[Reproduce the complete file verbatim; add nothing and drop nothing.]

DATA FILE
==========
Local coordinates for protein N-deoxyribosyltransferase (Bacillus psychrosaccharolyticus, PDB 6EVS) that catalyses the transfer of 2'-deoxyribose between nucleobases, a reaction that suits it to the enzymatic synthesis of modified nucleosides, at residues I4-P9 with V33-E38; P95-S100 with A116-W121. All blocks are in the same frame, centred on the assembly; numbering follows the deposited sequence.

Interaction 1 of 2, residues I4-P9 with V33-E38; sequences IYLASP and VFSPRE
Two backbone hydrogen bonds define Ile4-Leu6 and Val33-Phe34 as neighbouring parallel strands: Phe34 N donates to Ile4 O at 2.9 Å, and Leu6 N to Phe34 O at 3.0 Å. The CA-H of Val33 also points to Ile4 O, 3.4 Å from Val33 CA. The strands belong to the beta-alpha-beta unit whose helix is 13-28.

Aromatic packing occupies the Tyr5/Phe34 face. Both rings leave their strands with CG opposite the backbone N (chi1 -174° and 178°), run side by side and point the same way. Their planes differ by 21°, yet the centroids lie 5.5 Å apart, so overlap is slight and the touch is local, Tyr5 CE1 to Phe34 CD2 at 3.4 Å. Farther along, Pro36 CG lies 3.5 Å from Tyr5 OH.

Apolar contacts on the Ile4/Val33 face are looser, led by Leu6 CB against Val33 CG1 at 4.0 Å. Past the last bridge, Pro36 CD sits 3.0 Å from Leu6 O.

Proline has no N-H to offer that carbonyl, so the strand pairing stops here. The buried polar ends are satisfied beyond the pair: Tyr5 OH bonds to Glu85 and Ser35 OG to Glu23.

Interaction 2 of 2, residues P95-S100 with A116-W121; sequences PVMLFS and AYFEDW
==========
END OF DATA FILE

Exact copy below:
Local coordinates for protein N-deoxyribosyltransferase (Bacillus psychrosaccharolyticus, PDB 6EVS) that catalyses the transfer of 2'-deoxyribose between nucleobases, a reaction that suits it to the enzymatic synthesis of modified nucleosides, at residues I4-P9 with V33-E38; P95-S100 with A116-W121. All blocks are in the same frame, centred on the assembly; numbering follows the deposited sequence.

Interaction 1 of 2, residues I4-P9 with V33-E38; sequences IYLASP and VFSPRE
Two backbone hydrogen bonds define Ile4-Leu6 and Val33-Phe34 as neighbouring parallel strands: Phe34 N donates to Ile4 O at 2.9 Å, and Leu6 N to Phe34 O at 3.0 Å. The CA-H of Val33 also points to Ile4 O, 3.4 Å from Val33 CA. The strands belong to the beta-alpha-beta unit whose helix is 13-28.

Aromatic packing occupies the Tyr5/Phe34 face. Both rings leave their strands with CG opposite the backbone N (chi1 -174° and 178°), run side by side and point the same way. Their planes differ by 21°, yet the centroids lie 5.5 Å apart, so overlap is slight and the touch is local, Tyr5 CE1 to Phe34 CD2 at 3.4 Å. Farther along, Pro36 CG lies 3.5 Å from Tyr5 OH.

Apolar contacts on the Ile4/Val33 face are looser, led by Leu6 CB against Val33 CG1 at 4.0 Å. Past the last bridge, Pro36 CD sits 3.0 Å from Leu6 O.

Proline has no N-H to offer that carbonyl, so the strand pairing stops here. The buried polar ends are satisfied beyond the pair: Tyr5 OH bonds to Glu85 and Ser35 OG to Glu23.

Interaction 2 of 2, residues P95-S100 with A116-W121; sequences PVMLFS and AYFEDW